How is it possible that we can always, for the rest of eternity, be longing for more? How could it be that we will never reach the end of God? The answer is found in his infinite nature; he is a being that never ends. He is beyond time and space, and our minds are far too small to comprehend him. Even in the resurrection life when we are fully united in perfect harmony with Christ, we will never know the full extent of his mysteries. We have the greatest joy and astounding privilege to spend eternity discovering more of him. He is the infinite mystery that is gradually revealed as forever stretches on but is never depleted. We could simply never be bored with this God. So remains the coexistence between true delight and satisfaction in God with earnest desperation to taste and see more of his goodness. I believe the two are not mutually exclusive.

I seem to easily forget that it is normal and natural to desire more – more of the Lord in this broken, fallen world. Readily harsh on myself, I often conclude that I am a ‘bad Christian’ or doing something wrong if I don’t feel fully satisfied every moment. But the truth is that a lot, or arguably all, of the situations we face are so far from the perfection God created. Our reality is flawed, and my soul knows it. I am made for more, and so I will earnestly desire God’s kingdom on earth. Yet, even in the midst of this soul-aching yearning for things to be better, I can still be content. Whilst desperate for more of God, I can still be fulfilled by the fractionate revelation I have of him thus far.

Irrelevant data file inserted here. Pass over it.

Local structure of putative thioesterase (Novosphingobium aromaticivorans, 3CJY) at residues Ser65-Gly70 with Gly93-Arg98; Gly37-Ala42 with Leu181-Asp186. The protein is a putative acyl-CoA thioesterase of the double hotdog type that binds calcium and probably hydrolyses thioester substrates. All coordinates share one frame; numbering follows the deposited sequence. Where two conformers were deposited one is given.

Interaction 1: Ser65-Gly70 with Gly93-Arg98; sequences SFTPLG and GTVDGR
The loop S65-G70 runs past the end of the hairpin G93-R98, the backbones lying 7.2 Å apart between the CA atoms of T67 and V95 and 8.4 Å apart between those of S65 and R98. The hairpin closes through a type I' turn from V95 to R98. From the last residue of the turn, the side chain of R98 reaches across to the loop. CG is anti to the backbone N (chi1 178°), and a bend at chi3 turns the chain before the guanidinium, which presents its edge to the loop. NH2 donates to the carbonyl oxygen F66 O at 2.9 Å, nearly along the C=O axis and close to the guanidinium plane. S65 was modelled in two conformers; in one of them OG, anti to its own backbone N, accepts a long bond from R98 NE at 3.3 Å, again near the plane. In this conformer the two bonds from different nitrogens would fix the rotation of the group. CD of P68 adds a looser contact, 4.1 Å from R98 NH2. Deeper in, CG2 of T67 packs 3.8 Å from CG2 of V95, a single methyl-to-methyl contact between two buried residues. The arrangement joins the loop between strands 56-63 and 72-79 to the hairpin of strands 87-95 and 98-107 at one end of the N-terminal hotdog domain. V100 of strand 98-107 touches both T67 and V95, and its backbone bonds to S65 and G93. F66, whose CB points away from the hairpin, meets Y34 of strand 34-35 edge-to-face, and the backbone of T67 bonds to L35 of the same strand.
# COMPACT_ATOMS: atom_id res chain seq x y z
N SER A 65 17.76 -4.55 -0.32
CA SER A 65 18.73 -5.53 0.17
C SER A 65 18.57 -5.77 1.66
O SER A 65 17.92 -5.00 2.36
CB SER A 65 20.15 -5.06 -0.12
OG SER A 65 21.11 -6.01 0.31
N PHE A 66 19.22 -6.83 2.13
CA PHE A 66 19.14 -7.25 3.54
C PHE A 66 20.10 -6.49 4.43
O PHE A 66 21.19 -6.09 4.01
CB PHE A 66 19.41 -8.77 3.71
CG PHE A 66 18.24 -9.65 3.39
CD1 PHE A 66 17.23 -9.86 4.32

Satisfaction and contentment are often used interchangeably and confused with one another. However, there is a subtle but vital difference between them. Satisfaction is only achieved following the process of being satisfied. To satisfy is a verb and satisfaction depends on outside influences which either satisfy or fail to do so. One cannot, however, be ‘content-ed’ by another; one simply is contented, or not. Contentment is a state of being. It is entirely independent of external influence and instead comes from within. Whether or not we recognise this truth, no one can control our contentedness except ourselves. I am coming to believe and know that contentedness is a choice. As beings filled with the strength of the Spirit of God we have the gift and power of choice. This is something that, no matter how hard he may try, the enemy can never rob us of. He may disable us into believing that we have lost our freedom and authority of choice, but he can never take it from us. And so, the solution to a feeling of discontentedness is to make a choice.